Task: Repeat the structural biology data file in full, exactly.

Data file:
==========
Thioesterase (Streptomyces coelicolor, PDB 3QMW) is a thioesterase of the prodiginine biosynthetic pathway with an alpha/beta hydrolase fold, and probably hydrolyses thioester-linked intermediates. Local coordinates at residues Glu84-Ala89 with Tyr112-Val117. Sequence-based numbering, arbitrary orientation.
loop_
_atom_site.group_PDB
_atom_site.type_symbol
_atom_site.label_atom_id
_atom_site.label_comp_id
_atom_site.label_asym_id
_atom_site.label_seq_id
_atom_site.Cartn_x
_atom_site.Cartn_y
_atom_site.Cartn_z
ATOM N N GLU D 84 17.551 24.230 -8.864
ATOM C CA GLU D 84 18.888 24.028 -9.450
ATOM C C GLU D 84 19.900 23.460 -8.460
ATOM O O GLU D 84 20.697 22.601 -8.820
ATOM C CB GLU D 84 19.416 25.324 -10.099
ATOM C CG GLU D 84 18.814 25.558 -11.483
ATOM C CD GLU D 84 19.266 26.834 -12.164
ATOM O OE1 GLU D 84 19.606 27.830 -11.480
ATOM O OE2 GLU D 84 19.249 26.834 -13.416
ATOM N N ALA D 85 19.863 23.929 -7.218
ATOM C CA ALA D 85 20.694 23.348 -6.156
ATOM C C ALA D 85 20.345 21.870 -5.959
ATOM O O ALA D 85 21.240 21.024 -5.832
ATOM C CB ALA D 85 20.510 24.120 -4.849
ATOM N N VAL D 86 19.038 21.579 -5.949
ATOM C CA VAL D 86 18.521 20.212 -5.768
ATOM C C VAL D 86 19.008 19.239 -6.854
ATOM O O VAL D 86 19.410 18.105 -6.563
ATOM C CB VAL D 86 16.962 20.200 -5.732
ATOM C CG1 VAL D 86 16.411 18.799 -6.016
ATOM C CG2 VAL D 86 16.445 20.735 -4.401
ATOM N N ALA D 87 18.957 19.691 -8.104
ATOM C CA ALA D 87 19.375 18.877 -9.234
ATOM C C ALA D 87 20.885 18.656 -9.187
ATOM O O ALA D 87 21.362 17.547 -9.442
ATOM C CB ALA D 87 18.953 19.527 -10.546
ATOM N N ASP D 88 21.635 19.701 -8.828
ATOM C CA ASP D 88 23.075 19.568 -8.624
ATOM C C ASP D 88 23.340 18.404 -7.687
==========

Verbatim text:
Thioesterase (Streptomyces coelicolor, PDB 3QMW) is a thioesterase of the prodiginine biosynthetic pathway with an alpha/beta hydrolase fold, and probably hydrolyses thioester-linked intermediates. Local coordinates at residues Glu84-Ala89 with Tyr112-Val117. Sequence-based numbering, arbitrary orientation.
loop_
_atom_site.group_PDB
_atom_site.type_symbol
_atom_site.label_atom_id
_atom_site.label_comp_id
_atom_site.label_asym_id
_atom_site.label_seq_id
_atom_site.Cartn_x
_atom_site.Cartn_y
_atom_site.Cartn_z
ATOM N N GLU D 84 17.551 24.230 -8.864
ATOM C CA GLU D 84 18.888 24.028 -9.450
ATOM C C GLU D 84 19.900 23.460 -8.460
ATOM O O GLU D 84 20.697 22.601 -8.820
ATOM C CB GLU D 84 19.416 25.324 -10.099
ATOM C CG GLU D 84 18.814 25.558 -11.483
ATOM C CD GLU D 84 19.266 26.834 -12.164
ATOM O OE1 GLU D 84 19.606 27.830 -11.480
ATOM O OE2 GLU D 84 19.249 26.834 -13.416
ATOM N N ALA D 85 19.863 23.929 -7.218
ATOM C CA ALA D 85 20.694 23.348 -6.156
ATOM C C ALA D 85 20.345 21.870 -5.959
ATOM O O ALA D 85 21.240 21.024 -5.832
ATOM C CB ALA D 85 20.510 24.120 -4.849
ATOM N N VAL D 86 19.038 21.579 -5.949
ATOM C CA VAL D 86 18.521 20.212 -5.768
ATOM C C VAL D 86 19.008 19.239 -6.854
ATOM O O VAL D 86 19.410 18.105 -6.563
ATOM C CB VAL D 86 16.962 20.200 -5.732
ATOM C CG1 VAL D 86 16.411 18.799 -6.016
ATOM C CG2 VAL D 86 16.445 20.735 -4.401
ATOM N N ALA D 87 18.957 19.691 -8.104
ATOM C CA ALA D 87 19.375 18.877 -9.234
ATOM C C ALA D 87 20.885 18.656 -9.187
ATOM O O ALA D 87 21.362 17.547 -9.442
ATOM C CB ALA D 87 18.953 19.527 -10.546
ATOM N N ASP D 88 21.635 19.701 -8.828
ATOM C CA ASP D 88 23.075 19.568 -8.624
ATOM C C ASP D 88 23.340 18.404 -7.687